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Ofcom’s slap on the wrist over BBC anti-Semitism


LAST WEEK Ofcom issued what it calls ‘an opinion’ based on a detailed investigation about a controversial BBC news item, one in only a handful in its five years of regulating the Corporation, even though in that period the BBC has received more than 1.2million complaints.

It’s about the BBC’s handling of an attack by a group of men on some 40 Jewish youngsters celebrating Hanukah in Oxford Street, central London, last December. The ‘opinion’ graphically illustrates just how ineffective are Ofcom’s powers over the Corporation. It underlines yet again that the whole BBC/Ofcom complaints process is not fit for purpose and should be overhauled in the current BBC Mid-Term Review, as has been argued in submissions to the DCMS by News-watch. 

The 46-page Ofcom document – which inexplicably took a battery of executives no less than 284 days to prepare – amounts to no more than a mild slap on the wrist.

The penalty for what Ofcom describes as ‘serious editorial misjudgment’? No sackings, no sanctions, no fines (although they, of course, would come out of the long-suffering licence fee-payers’ pockets) nothing tangible at all – just hot, agitated air and an assertion that the BBC reporting broke the Corporation’s own editorial guidelines. The report does not even rule that the offending broadcast and related online news article broke the Ofcom Broadcast Code. Could that be because the majority of figures on Ofcom’s Content Board (eight out of 14) have strong BBC connections? 

Yet the bias and editorial judgment failings involved were pretty crass. A report broadcast on BBC Radio London on December 6 last year claimed that a vicious racist attack by Muslims on the Jewish teenagers in a bus in Oxford Street – classified almost immediately by police as a ‘hate crime’ against the Jewish youths and triggering a failed manhunt to find the perpetrators – was perhaps provoked by racist chants emanating from the bus.

The report’s accusations against the youths and an associated online article, together with the BBC’s subsequent customary stonewall response, caused uproar in the UK Jewish community.

It transpired subsequently in a BBC internal report by the Editorial Complaints Unit (ECU) that a phalanx of BBC journalists and more senior editorial figures concluded on the day of transmission that something spoken in Yiddish on an amateur recording of the incident was a remark from one of the Jewish youths about ‘dirty Muslims’. A subsequent thorough investigation by a language expert hired by the Jewish community concluded that far from an insult, the phrase in question was a frightened member of the contingent on the bus saying that they urgently needed to call for help.      

All the BBC staff on the day and subsequently must have known that such claims against a group of Jewish teenagers – coming after years of Jeremy Corbyn’s anti-Semitism – were sensitive, grave and likely to cause offence. If they did not, they ought to have done. The reality is that the Jewish community in the UK has suffered years of anti-Semitic attacks to the extent that Samuel Hayek, chairman of the leading Jewish charity the Jewish National Fund (JNF) UK, warned in 2021 that he found it increasingly hard to believe that they had a future in the country.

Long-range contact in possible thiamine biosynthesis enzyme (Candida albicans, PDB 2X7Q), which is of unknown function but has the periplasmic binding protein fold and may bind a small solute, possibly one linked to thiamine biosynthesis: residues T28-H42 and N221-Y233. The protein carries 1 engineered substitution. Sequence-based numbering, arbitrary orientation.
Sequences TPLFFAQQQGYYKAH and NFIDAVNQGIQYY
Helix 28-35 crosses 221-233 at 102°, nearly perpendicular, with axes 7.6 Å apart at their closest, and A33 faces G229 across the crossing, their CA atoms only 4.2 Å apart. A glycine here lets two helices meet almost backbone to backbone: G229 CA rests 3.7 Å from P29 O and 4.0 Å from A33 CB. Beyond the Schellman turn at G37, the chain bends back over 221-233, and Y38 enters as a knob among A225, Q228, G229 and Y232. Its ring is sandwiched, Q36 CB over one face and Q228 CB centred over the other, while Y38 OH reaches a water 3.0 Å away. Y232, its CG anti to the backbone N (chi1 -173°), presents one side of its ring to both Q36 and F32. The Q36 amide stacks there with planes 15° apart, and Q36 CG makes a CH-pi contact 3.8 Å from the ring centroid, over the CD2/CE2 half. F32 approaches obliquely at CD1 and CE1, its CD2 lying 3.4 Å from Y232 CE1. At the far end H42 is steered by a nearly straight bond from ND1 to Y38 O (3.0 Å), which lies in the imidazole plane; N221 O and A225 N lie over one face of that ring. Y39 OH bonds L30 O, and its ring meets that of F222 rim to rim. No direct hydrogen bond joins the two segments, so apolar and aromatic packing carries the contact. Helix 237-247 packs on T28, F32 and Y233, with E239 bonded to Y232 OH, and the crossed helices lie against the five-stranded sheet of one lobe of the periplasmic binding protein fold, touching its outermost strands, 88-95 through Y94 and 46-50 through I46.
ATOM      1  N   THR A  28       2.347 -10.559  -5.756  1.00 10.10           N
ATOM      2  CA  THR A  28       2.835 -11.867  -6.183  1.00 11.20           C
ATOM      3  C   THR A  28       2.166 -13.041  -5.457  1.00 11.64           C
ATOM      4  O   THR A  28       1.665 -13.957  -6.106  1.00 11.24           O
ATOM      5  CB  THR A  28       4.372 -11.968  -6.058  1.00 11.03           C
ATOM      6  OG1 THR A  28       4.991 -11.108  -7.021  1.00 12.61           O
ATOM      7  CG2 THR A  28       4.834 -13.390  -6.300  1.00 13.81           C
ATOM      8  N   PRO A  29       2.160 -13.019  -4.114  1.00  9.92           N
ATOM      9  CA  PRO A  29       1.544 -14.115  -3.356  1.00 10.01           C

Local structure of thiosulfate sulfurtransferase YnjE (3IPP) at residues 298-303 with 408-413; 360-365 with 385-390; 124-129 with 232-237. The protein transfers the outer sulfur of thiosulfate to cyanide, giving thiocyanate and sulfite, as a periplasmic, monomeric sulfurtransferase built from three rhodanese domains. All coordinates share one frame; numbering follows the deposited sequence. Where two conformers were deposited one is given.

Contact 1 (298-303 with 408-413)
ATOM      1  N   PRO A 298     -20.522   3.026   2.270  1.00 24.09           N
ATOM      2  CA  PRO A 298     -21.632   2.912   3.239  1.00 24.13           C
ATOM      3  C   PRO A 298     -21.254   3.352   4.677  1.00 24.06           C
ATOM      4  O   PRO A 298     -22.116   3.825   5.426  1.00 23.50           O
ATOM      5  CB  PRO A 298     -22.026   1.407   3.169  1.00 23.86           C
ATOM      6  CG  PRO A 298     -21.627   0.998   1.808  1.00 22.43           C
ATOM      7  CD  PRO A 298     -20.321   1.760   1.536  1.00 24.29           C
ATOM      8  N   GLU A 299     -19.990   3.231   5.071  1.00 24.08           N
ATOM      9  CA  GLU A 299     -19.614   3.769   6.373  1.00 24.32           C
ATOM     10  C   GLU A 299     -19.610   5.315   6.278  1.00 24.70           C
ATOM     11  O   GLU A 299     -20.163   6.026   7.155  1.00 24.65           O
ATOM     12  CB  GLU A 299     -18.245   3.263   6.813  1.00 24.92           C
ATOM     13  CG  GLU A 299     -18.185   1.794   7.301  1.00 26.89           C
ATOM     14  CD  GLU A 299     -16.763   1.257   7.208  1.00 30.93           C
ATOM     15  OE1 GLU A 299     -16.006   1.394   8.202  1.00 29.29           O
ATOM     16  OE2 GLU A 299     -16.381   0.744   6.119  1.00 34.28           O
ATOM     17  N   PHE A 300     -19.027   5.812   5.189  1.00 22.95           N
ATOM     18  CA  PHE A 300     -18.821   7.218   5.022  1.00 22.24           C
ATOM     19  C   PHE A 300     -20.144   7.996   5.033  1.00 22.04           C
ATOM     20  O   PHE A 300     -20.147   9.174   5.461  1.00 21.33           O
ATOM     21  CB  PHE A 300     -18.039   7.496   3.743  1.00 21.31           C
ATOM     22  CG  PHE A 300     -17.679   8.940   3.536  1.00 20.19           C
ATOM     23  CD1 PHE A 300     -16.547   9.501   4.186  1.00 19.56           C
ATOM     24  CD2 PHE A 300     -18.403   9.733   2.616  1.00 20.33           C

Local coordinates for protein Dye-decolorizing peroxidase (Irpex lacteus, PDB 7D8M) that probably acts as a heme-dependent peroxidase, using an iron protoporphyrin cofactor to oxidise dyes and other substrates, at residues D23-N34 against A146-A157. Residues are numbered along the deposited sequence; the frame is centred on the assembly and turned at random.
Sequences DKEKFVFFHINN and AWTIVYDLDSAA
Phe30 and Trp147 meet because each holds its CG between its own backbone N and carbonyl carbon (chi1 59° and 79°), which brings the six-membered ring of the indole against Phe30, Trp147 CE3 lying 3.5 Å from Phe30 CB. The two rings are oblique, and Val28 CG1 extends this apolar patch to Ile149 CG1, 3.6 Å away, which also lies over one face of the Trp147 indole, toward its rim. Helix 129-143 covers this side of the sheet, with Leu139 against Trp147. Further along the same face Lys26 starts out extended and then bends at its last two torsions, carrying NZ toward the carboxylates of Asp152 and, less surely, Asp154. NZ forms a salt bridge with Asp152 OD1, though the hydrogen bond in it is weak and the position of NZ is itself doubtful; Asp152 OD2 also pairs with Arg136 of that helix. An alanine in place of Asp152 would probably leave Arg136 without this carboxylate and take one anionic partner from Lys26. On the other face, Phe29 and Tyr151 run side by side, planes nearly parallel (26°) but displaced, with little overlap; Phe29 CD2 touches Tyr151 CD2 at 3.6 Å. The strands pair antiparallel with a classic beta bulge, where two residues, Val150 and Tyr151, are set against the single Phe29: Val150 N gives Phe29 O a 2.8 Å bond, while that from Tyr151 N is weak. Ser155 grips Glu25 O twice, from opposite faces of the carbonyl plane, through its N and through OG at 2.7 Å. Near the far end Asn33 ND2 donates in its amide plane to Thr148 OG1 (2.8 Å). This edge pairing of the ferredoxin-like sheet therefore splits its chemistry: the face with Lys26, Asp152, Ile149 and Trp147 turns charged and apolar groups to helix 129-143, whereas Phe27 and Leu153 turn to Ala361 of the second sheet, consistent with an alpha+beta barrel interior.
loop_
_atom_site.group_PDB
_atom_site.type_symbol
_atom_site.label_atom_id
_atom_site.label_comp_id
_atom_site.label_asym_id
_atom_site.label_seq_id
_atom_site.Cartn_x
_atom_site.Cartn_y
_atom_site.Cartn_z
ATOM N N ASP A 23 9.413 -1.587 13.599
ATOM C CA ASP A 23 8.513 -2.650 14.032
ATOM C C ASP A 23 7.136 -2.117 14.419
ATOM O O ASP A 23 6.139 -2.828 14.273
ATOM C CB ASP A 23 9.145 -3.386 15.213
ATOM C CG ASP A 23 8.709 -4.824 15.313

Community leaders believe that continuing BBC bias against the Jewish perspective – on top of the excesses of the Labour Corbyn regime – is a significant factor in generating anti-Semitic opinion. Another thread in this saga is that on November 3, the BBC apparently grudgingly admitted that complaints to the Corporation by the Jewish community have been very poorly handled, with long delays and many receiving no replies at all. 

Lord (Michael) Grade, the Ofcom chairman since May, was interviewed by the Daily Telegraph in February when he made it public that he was in the running for the chairmanship, specifically mentioned that complaints handling in the BBC domain was a big problem. 

He said: ‘The biggest crime in BBC journalism is that they never own up quickly. They think it’s a sign of weakness that they’ve got something wrong, but you will get things wrong when you cover so much news on so many outlets.’

Lord Grade then referred to the bus incident and the BBC ECU findings about the report, issued on January 26. He said: ‘The weasel nature of that apology was shocking – the defence of the indefensible. They dance on the head of a pin to avoid saying, “You’re absolutely right, it shouldn’t have happened, we apologise and we’ll put it right”.’

The BBC’s reaction to the Ofcom ‘opinion’? ‘While Ofcom has found that our reporting was not in breach of the Broadcasting Code, the BBC’s Executive Complaints Unit ruled in January this year that more could have been done sooner to acknowledge the differing views about what could be heard on the recording of the attack. The BBC apologised at the time for not acting sooner to highlight that the contents of the recording was contested.’ 

In other words, not an ounce of contrition or recognition of the offence they caused to the Jewish community. 

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David Keighley
David Keighley
Former BBC news producer, BBC PR executive and head of corporate relations for TV-am. Director of News-watch.

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